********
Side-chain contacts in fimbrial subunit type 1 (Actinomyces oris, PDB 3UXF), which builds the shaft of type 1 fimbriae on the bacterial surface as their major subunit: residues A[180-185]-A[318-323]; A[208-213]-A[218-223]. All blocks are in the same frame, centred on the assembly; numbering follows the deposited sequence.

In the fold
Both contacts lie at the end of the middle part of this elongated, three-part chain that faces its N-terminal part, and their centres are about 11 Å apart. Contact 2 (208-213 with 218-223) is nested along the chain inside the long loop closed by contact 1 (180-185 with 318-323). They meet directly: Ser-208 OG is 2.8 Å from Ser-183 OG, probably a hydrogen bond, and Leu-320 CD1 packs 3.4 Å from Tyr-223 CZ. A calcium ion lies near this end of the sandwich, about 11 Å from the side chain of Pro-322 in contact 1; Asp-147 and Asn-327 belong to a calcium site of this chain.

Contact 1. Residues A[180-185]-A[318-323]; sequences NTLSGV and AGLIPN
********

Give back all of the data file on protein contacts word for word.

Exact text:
Side-chain contacts in fimbrial subunit type 1 (Actinomyces oris, PDB 3UXF), which builds the shaft of type 1 fimbriae on the bacterial surface as their major subunit: residues A[180-185]-A[318-323]; A[208-213]-A[218-223]. All blocks are in the same frame, centred on the assembly; numbering follows the deposited sequence.

In the fold
Both contacts lie at the end of the middle part of this elongated, three-part chain that faces its N-terminal part, and their centres are about 11 Å apart. Contact 2 (208-213 with 218-223) is nested along the chain inside the long loop closed by contact 1 (180-185 with 318-323). They meet directly: Ser-208 OG is 2.8 Å from Ser-183 OG, probably a hydrogen bond, and Leu-320 CD1 packs 3.4 Å from Tyr-223 CZ. A calcium ion lies near this end of the sandwich, about 11 Å from the side chain of Pro-322 in contact 1; Asp-147 and Asn-327 belong to a calcium site of this chain.

Contact 1. Residues A[180-185]-A[318-323]; sequences NTLSGV and AGLIPN